ALBANY, N.Y. The last thing Rachel Pisciotta wanted was to be a couch potato during her pregnancy. So with her doctor's support, the three-time marathon runner tweaked her workout routine to accommodate her growing belly.
Pisciotta scaled back on her running to avoid overheating, but managed to compete in two 5K races during the first trimester. When the jerky motions of running were too uncomfortable, she switched to brisk walking during the last three months. She also did weight training and exercised on an elliptical trainer.
Not so long ago, many doctors took a conservative approach on recommending physical activity for expectant mothers. There were fears about the unknown effects of exercise and concern that overexertion might cause a miscarriage or harm the fetus.
In the late 1980s, new research forced the medical community to rethink old notions. Scientists found that active pregnant women often had trouble-free pregnancies and did not increase their or their baby's risk for health problems. Some studies even found that women who exercised regularly endured labor better, although exercise did not shorten the time spent in labor.
Even more recent research has further pointed to the growing benefits of physical activity during pregnancy, most notably the finding that exercise may reduce by half a woman's risk for a type of diabetes known as gestational diabetes mellitus. For Pisciotta, who gave birth to son Joseph in April 2003, working out relieved the stress of impending motherhood and made her feel in control of her inevitable weight gain.
''I was terrified that if I went from exercising a lot to doing nothing, I'd blow up to a very large size,'' said Pisciotta, who works at the University of Rochester Medical Center in upstate New York.
After her son was born, she took up running again to lose the 38 pounds. A year later, her fitness is close to her pre-pregnancy level and she even ran a half-marathon in May, her first major competition in 13 months.
Two years ago, the American College of Obstetricians and Gynecologists revised its guidelines to relax previous restrictions on how much exercise mothers-to-be should get.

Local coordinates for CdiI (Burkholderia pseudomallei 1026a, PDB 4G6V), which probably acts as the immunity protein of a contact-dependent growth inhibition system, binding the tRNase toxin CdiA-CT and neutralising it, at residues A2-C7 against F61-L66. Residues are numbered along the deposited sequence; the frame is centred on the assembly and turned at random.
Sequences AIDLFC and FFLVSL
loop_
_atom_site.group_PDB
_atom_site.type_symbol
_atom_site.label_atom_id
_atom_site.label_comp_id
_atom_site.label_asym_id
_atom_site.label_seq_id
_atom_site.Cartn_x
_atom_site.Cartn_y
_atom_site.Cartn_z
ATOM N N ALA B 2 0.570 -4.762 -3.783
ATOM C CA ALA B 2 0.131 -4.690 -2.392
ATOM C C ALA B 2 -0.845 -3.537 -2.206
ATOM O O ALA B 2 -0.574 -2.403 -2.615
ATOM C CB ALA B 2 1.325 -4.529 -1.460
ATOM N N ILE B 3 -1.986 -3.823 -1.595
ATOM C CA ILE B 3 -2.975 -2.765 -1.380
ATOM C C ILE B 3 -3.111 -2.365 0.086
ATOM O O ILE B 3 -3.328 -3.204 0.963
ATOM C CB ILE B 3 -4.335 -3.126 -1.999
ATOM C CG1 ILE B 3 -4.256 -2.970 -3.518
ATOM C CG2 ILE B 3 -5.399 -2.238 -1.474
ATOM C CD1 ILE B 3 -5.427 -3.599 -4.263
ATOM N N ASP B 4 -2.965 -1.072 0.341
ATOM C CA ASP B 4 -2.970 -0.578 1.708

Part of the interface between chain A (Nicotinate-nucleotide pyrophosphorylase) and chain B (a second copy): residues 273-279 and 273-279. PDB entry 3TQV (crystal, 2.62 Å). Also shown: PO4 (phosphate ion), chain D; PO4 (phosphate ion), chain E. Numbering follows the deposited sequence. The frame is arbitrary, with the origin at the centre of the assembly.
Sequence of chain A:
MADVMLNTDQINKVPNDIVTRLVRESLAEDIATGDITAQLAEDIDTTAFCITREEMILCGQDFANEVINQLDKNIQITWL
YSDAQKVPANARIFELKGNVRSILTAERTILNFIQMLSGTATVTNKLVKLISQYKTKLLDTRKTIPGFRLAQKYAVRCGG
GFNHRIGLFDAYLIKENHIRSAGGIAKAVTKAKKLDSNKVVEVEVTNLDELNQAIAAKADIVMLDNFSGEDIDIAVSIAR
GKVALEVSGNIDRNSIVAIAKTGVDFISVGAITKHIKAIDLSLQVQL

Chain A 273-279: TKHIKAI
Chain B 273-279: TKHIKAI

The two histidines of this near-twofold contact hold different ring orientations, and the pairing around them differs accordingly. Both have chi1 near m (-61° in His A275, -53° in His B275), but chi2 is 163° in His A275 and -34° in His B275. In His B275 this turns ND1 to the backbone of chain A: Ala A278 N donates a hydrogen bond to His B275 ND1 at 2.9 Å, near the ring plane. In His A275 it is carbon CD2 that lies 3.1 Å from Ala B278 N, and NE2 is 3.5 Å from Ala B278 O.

Healthy, active women with uncomplicated pregnancies are now encouraged to follow the federal guidelines for adults, which calls for at least 30 minutes of moderate exercise a day several times a week. Women who never regularly worked out, but who want to start during pregnancy should talk to their doctors first.
Fitness centers around the country are increasingly recognizing this change in attitude. Community gyms are adding new exercise programs designed for pregnant and postpartum women. Their popularity also has spurred the opening of specialty gyms that focus on prenatal exercises such as yoga.
Raul Artal, who heads the department of obstetrics, gynecology and women's health at St. Louis University School of Medicine, noted that pregnancy is a good time to introduce lifestyle changes such as increased exercise to otherwise sedentary women.
''Pregnancy should not be a state of confinement. It's a unique time for behavior modification,'' said Artal, who helped draft the exercise guidelines for expectant mothers.
Despite the boom in fitness, pregnant women are still advised to avoid contact sports like basketball and hockey. Activities such as horseback riding and downhill skiing are also discouraged because of the risk of falling and possible injury.
While swimming is generally safe, expectant mothers are warned against scuba diving because it may create gas bubbles in the fetus' circulatory system. They should also take into account altitude sickness and avoid activities higher than 6,000 feet.
Fitness experts warn that pregnant women who experience dizziness, vaginal bleeding, or any sign of discomfort should immediately halt their workout.
On the Net:
American College of Obstetricians and Gynecologists: http://www.acog.org
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